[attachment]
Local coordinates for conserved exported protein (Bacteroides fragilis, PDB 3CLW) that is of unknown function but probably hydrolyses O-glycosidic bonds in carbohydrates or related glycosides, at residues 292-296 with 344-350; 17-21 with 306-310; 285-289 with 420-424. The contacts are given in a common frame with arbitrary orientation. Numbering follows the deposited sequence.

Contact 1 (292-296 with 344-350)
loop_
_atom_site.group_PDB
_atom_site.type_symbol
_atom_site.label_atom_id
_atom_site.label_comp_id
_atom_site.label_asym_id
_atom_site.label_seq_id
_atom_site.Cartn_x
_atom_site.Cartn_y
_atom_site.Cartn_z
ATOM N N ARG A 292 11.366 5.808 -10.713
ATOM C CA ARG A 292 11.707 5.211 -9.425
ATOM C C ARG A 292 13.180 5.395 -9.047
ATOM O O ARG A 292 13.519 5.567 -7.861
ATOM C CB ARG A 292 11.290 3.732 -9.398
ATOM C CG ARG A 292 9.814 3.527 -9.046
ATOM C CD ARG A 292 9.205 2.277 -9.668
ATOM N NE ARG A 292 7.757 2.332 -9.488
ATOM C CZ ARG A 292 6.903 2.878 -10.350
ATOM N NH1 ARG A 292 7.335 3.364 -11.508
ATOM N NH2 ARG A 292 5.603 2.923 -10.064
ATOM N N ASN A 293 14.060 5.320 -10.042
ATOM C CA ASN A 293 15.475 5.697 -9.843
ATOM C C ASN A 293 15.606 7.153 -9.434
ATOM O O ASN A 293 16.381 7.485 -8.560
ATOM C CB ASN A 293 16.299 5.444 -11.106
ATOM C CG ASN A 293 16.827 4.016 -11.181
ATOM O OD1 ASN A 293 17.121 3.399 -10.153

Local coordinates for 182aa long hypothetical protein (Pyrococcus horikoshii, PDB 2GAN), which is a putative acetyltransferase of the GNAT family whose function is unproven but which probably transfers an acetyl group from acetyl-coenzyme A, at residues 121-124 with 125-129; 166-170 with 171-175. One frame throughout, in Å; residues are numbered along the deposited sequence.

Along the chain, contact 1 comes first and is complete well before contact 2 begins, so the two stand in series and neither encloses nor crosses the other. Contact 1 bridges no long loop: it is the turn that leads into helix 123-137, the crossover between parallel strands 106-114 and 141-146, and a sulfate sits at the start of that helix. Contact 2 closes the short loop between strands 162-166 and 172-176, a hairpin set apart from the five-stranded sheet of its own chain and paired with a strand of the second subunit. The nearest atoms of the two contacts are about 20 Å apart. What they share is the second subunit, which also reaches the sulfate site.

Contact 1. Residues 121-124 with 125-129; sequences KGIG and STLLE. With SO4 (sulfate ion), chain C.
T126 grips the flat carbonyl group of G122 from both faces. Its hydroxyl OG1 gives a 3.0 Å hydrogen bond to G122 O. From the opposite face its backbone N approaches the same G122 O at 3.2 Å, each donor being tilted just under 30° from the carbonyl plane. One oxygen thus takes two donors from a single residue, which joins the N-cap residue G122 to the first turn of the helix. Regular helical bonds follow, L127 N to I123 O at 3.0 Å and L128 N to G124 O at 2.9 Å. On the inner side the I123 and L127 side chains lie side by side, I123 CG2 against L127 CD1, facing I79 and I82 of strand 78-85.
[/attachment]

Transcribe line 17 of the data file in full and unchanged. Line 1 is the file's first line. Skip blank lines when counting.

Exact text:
ATOM C CB ARG A 292 11.290 3.732 -9.398